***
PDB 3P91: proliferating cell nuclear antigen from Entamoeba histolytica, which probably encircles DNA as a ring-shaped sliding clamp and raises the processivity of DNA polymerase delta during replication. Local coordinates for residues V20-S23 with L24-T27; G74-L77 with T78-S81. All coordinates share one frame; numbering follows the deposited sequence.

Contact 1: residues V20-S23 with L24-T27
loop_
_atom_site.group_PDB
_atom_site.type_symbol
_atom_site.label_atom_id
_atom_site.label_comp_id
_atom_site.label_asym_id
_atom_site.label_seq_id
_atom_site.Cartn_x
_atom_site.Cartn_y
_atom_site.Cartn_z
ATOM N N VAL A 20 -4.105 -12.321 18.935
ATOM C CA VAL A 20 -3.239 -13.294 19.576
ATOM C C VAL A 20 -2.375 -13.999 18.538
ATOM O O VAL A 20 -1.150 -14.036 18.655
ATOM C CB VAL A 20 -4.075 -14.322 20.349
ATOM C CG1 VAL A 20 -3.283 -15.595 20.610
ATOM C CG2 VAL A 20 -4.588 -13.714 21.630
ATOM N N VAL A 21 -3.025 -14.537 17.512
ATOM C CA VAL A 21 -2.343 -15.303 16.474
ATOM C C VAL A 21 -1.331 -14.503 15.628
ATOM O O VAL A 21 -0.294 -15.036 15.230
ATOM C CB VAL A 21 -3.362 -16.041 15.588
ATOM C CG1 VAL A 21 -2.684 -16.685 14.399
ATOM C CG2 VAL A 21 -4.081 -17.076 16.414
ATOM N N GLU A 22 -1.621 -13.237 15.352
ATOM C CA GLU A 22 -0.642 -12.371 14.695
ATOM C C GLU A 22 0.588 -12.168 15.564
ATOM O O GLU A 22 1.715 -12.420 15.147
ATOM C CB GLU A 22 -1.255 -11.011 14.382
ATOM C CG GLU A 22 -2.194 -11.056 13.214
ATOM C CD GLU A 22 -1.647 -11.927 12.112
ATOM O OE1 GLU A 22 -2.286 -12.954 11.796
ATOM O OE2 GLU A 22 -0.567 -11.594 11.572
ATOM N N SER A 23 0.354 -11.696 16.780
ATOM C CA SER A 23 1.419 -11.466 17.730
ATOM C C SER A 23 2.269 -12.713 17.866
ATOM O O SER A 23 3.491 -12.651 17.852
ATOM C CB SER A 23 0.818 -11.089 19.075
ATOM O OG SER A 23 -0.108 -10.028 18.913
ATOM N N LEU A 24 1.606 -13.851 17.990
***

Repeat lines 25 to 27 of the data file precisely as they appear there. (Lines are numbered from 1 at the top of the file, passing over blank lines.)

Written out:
ATOM C CG1 VAL A 21 -2.684 -16.685 14.399
ATOM C CG2 VAL A 21 -4.081 -17.076 16.414
ATOM N N GLU A 22 -1.621 -13.237 15.352